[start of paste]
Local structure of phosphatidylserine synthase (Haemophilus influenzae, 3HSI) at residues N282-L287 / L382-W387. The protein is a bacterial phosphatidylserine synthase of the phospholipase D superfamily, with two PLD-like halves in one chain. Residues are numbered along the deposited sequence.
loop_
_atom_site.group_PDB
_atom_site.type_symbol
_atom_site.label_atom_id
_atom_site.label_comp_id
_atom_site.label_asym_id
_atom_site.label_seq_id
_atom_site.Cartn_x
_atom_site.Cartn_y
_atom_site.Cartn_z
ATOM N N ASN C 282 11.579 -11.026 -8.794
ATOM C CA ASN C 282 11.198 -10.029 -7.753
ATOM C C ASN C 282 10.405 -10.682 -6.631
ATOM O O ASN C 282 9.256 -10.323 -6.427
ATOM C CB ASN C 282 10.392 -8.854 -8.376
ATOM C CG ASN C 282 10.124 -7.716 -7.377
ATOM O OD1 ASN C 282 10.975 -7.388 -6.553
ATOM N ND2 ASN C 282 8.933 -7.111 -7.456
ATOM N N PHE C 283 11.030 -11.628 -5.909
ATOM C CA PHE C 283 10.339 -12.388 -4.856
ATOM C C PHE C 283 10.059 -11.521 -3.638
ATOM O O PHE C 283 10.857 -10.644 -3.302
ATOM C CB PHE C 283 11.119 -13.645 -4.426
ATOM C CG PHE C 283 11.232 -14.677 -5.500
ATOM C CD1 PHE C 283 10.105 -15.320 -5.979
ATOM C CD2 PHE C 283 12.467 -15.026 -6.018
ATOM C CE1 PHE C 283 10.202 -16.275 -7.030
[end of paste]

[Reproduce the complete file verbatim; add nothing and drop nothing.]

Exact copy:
Local structure of phosphatidylserine synthase (Haemophilus influenzae, 3HSI) at residues N282-L287 / L382-W387. The protein is a bacterial phosphatidylserine synthase of the phospholipase D superfamily, with two PLD-like halves in one chain. Residues are numbered along the deposited sequence.
loop_
_atom_site.group_PDB
_atom_site.type_symbol
_atom_site.label_atom_id
_atom_site.label_comp_id
_atom_site.label_asym_id
_atom_site.label_seq_id
_atom_site.Cartn_x
_atom_site.Cartn_y
_atom_site.Cartn_z
ATOM N N ASN C 282 11.579 -11.026 -8.794
ATOM C CA ASN C 282 11.198 -10.029 -7.753
ATOM C C ASN C 282 10.405 -10.682 -6.631
ATOM O O ASN C 282 9.256 -10.323 -6.427
ATOM C CB ASN C 282 10.392 -8.854 -8.376
ATOM C CG ASN C 282 10.124 -7.716 -7.377
ATOM O OD1 ASN C 282 10.975 -7.388 -6.553
ATOM N ND2 ASN C 282 8.933 -7.111 -7.456
ATOM N N PHE C 283 11.030 -11.628 -5.909
ATOM C CA PHE C 283 10.339 -12.388 -4.856
ATOM C C PHE C 283 10.059 -11.521 -3.638
ATOM O O PHE C 283 10.857 -10.644 -3.302
ATOM C CB PHE C 283 11.119 -13.645 -4.426
ATOM C CG PHE C 283 11.232 -14.677 -5.500
ATOM C CD1 PHE C 283 10.105 -15.320 -5.979
ATOM C CD2 PHE C 283 12.467 -15.026 -6.018
ATOM C CE1 PHE C 283 10.202 -16.275 -7.030